Ngandong is an archaeological site located on the High Terrace deposits near the Solo River in eastern Java, Indonesia, that includes remains of early Homo sapiens. Excavations of the site were conducted between 1931 and 1933 by Eugene Dubois.
Originally called Homo solonesis, or “Solo Man,” the remains were thought to belong to a more advanced population than Homo erectus. Remains found at the site include 13 skull caps. Of the 13 crania or cranial fragments, nine are adults or at least fully grown, and one is clearly a child. Additional finds include two fragmentary tibia bones. These indicate that one individual was 167 cm and the other 188 cm tall, which is larger than other finds of early Homo sapiens in Indonesia. The general impression of the Ngandong hominids is that they were a very powerful and muscular people. This is indicated by the bony evidence of muscle attachments, as well as in the form and thickness of the bones themselves. The specimens were not intentionally buried, and there are no archaeological associations found directly with these remains. Healed cranium wounds were common in the Ngandong specimens and are found more on presumed female than male crania.
Most of the crania were faceless and/or baseless, and it is uncertain whether this was the result of ritual treatment of the dead, taphonomical factors, or perhaps preferences of those who collected the specimens. Some even suggested that they were used as water bowls. The most probable explanation, however, is that the face and base contain the most fragile bones of the skull, and either the action of carnivores or natural damage through the process of fossilization led to the destruction of these parts.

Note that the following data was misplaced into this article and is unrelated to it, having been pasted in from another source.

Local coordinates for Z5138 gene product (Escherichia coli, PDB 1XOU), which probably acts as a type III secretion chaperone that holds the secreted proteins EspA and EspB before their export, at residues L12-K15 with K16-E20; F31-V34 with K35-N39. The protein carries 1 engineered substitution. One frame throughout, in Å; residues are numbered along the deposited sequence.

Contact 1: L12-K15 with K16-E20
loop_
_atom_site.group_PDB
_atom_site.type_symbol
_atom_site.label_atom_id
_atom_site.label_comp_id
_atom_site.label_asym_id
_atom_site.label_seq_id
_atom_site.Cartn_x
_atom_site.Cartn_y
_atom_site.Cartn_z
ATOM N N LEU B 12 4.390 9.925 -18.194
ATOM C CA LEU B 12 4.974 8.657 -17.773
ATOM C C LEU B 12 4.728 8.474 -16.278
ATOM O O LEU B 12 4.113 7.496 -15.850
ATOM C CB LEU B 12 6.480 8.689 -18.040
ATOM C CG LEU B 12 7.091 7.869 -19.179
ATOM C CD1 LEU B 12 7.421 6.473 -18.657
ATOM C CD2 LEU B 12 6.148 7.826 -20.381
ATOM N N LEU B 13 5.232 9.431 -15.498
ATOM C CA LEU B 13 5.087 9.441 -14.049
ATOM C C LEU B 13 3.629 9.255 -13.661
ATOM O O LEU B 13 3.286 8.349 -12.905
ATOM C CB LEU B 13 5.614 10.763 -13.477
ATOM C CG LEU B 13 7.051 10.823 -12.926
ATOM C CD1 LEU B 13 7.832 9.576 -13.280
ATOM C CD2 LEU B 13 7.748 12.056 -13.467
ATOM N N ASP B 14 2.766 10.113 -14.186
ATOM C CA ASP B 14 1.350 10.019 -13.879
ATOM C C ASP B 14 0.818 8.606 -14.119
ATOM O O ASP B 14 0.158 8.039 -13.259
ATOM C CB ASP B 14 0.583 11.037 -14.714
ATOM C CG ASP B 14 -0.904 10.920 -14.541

Found near the broken crania was a fossil bed of 23,000 mammalian bones, mostly of extinct elephants, oxen, and hippos. Along with the mammal remains, an assortment of scrapers, borers, choppers, and stone balls for use as slings was found. Evidence that these early H. sapiens had social organization and used simple tools is supported by these findings.
Previously, it was thought that the Ngandong remains dated to about 100,000-250,000 years ago. But recently, teams have reexamined the Ngandong excavations using electron spin resonance and mass spectrometric uranium-series techniques to reach a date as recent as 43,000-27,000 years ago.
The Ngandong hominids are considered by most authorities to be ancestral to modern Australian Aborigines. The date of the earliest hominids in it is in dispute, but most authorities would agree that Australia has been occupied by humans for at least the past 120,000 years. If this is the case, then the Ngandong population cannot be ancestral to the Australian Aborigines.
- Lewin, R. (2004). Principles of human evolution. Victoria, Australia: Basil Blackwell.
- Shipman, P. (2001). The man who found the missing link. New York: Simon and Schuster.
- Swisher, C., Curtis, G. H., & Lewin, R. (2000). Java man: How two geologists’ dramatic discoveries changed our understanding of the evolutionary path to modern humans. New York: Scribner.
- Tyler, D. E. (1995). The current picture of hominid evolution in Java. Acta Anthropologica Sinica, 14, 313-323.
- Wolpoff, M. (1999). Paleoanthropology .New York: McGraw-Hill.